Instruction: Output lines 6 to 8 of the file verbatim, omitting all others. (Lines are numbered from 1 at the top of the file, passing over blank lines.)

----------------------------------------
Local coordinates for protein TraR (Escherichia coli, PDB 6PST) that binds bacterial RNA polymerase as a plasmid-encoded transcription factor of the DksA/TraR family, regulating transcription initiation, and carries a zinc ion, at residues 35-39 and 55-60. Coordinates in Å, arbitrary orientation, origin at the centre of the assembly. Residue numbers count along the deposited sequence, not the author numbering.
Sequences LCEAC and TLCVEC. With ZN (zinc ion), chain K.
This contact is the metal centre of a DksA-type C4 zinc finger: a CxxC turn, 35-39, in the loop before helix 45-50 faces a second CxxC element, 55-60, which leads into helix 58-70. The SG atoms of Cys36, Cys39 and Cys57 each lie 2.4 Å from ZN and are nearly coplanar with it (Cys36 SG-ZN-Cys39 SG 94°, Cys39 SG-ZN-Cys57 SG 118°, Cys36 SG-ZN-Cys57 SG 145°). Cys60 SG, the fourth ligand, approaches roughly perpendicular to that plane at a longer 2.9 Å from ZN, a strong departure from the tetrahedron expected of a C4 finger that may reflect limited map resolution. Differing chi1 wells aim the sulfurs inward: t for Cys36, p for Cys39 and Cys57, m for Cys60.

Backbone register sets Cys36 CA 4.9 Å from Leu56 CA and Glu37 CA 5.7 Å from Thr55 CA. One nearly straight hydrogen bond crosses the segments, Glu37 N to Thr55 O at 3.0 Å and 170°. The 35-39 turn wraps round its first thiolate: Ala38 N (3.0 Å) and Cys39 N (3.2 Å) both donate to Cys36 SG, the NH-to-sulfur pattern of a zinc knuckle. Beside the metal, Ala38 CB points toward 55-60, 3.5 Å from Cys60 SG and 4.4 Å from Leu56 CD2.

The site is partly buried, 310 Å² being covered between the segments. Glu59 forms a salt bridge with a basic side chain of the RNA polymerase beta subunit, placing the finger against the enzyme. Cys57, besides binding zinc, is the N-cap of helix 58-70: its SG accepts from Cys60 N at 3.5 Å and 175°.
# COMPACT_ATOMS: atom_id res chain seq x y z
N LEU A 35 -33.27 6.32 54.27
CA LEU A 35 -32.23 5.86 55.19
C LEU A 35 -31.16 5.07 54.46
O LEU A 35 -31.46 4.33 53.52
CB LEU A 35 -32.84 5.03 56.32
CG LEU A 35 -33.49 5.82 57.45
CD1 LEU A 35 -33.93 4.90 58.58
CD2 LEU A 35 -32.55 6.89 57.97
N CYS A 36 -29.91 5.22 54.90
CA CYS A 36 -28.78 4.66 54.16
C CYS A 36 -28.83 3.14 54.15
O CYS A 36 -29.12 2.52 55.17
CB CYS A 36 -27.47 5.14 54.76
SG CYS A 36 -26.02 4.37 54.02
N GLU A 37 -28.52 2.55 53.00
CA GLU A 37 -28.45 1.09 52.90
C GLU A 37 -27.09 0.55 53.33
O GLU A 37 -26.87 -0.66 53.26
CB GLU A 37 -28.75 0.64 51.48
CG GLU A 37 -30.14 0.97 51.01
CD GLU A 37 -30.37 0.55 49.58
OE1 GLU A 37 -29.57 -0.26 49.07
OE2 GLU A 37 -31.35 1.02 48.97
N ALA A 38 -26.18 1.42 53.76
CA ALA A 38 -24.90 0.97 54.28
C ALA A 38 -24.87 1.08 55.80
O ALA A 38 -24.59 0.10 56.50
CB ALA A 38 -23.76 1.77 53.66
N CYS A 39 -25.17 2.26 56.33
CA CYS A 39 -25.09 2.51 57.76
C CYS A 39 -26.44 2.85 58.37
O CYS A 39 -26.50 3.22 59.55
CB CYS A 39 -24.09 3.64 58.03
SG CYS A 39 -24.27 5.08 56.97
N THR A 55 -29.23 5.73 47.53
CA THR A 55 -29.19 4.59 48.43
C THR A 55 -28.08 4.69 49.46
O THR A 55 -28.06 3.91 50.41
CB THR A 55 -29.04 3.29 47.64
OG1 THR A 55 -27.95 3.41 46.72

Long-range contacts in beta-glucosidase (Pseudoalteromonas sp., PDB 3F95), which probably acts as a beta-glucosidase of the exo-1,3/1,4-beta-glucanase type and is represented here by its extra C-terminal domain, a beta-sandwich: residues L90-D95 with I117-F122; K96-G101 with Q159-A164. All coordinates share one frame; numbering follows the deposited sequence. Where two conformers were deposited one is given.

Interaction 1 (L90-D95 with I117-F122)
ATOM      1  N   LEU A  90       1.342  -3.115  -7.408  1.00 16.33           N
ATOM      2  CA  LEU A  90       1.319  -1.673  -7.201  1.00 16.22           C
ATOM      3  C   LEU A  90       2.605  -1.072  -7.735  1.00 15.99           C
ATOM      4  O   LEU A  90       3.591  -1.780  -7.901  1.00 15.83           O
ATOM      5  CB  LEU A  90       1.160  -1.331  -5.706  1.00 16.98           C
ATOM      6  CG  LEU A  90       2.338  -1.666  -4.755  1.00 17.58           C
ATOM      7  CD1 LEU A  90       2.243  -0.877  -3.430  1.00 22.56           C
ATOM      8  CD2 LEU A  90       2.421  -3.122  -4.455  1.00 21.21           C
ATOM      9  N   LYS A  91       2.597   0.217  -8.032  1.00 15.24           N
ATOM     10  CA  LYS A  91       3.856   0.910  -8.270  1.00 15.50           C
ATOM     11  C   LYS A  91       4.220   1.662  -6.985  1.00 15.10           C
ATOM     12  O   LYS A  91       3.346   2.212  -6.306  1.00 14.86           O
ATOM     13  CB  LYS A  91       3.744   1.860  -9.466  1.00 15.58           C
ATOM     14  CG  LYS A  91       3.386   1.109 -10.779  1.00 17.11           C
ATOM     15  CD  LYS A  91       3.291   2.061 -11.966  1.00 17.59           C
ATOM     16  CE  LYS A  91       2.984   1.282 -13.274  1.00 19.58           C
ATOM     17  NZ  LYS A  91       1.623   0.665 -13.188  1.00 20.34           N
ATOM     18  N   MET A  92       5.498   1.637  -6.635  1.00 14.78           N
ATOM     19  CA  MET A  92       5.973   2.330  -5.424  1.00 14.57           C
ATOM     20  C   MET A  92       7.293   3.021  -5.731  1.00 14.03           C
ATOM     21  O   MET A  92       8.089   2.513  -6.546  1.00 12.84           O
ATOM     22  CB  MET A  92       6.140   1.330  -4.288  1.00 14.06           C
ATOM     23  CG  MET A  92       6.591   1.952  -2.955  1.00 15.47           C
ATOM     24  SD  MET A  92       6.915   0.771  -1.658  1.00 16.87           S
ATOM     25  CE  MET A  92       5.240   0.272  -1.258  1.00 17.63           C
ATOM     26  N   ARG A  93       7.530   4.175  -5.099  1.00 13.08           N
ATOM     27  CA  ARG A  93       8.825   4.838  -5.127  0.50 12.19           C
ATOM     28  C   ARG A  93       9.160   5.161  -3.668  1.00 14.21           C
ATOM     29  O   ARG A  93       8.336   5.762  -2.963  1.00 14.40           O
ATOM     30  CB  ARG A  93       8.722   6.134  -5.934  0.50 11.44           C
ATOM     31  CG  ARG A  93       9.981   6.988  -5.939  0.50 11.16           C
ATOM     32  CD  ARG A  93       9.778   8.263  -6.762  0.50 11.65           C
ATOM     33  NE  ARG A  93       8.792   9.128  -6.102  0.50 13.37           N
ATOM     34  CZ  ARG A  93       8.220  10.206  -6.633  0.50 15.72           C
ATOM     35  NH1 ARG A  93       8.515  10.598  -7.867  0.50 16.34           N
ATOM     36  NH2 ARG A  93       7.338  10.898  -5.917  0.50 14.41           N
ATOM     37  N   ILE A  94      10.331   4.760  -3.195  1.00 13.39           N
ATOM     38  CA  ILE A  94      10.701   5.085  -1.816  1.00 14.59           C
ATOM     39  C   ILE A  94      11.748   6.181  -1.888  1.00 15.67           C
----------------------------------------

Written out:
# COMPACT_ATOMS: atom_id res chain seq x y z
N LEU A 35 -33.27 6.32 54.27
CA LEU A 35 -32.23 5.86 55.19